41. Tyler,
    The true believers on both sides will never understand how “how mendacious and ridiculous” they look. But to compare the inadvertent plagiarism of a woman not running for public office, not used to public speaking and speaking English as a foreign language to the actions of a sitting Secretary of State amounting to gross negligence as a minimum and criminal activity to many is beyond ridiculous.

  42. Stonevendor says:

    Oh my, we are going into Defcon 4, are we. 1. I do not appreciate being called mendacious. 2. Despite our heavy electronic invasiveness, plus eyes in the sky, I rather doubt the American public can see me, nor be very interested. 3. The only thing that would bring me to vote for Hillary would be if through some miracle my solidly, deep crimson state were to have the pre-election polls at 49-49. Then with barf bag in hand, I would enter the booth and vote against Trump, rather than for Hillary. In case you missed it in my previous comment, I do place a certain value on having presidents know how to act. Hillary may be despicable, mendacious, and traveling with baggage that includes bad decisions from Afghanistan west to Honduras. But she isn’t a clown. She is not espousing building a wall on the Mexican border, though I can see some merit in the latter if they made it of stone. As my nom de net may imply, I deal with the construction industry. I don’t cut much slack for people who stick it to their contractors. I find it immensely unsettling that there are days when I’m tempted to sound like an old fart muttering about how the republic has gone to hell in a hand basket. And for what it is worth, I plan to vote for Gary Johnson out of protest.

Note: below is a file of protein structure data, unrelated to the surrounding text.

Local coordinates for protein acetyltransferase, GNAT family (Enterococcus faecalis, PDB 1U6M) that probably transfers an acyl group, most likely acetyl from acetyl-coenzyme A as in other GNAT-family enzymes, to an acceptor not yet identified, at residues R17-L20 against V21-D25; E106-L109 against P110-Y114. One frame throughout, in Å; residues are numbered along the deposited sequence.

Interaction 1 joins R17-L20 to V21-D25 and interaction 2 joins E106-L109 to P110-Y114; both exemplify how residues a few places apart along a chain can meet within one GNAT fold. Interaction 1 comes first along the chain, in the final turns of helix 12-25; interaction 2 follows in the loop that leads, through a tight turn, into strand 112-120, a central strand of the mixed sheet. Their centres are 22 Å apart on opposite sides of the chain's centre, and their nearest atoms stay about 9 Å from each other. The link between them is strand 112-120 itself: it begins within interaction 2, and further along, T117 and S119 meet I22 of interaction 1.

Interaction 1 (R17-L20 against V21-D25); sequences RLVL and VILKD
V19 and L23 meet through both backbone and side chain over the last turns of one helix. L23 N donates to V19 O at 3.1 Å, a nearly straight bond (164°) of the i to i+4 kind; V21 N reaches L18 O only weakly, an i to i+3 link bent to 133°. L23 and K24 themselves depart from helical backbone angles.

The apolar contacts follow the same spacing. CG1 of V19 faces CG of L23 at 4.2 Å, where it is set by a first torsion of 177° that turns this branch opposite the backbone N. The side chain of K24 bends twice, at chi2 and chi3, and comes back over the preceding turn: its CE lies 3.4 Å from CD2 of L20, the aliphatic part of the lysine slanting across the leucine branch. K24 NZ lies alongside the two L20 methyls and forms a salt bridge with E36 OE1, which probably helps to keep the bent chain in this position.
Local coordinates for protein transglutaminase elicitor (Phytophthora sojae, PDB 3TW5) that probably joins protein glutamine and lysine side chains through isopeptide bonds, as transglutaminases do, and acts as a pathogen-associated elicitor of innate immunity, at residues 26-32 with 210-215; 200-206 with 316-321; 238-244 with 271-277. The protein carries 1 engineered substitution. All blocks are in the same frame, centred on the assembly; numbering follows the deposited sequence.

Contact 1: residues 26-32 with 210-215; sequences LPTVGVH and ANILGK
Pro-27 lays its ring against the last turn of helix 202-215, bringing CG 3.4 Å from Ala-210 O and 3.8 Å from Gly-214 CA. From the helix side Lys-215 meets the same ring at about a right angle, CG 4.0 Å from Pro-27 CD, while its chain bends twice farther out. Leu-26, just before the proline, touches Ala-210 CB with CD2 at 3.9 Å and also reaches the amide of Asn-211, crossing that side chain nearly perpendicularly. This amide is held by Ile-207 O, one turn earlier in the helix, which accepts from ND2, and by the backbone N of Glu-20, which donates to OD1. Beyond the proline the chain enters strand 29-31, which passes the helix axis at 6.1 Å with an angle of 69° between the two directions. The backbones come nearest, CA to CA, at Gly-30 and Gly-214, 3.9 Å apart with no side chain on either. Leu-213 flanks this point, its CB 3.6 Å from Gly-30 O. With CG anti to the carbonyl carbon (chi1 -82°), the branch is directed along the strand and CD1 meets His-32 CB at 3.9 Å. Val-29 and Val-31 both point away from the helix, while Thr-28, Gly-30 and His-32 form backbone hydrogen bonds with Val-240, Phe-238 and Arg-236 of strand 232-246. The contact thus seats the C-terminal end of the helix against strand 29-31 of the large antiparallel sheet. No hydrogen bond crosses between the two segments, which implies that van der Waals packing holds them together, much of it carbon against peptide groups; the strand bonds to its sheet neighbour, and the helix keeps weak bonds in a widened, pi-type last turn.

43. optimax says:

    Malania’s speechwriter is a Democrat and Trump is not going to fire her.

  44. Dubhaltach says:

    In reply to different clue 20 July 2016 at 07:43 PM
    Grammar schools were seen by Labour (which was far more of a left-wing and socialist party then than it is now) as a bastion of conservatism.
    Perhaps Mr. Habbakuk will chime in here but briefly grammar schools were seen as providing a better (I mean more rigorous) education and that pupils who’d been through grammar school were far more likely to go university and enter the professions.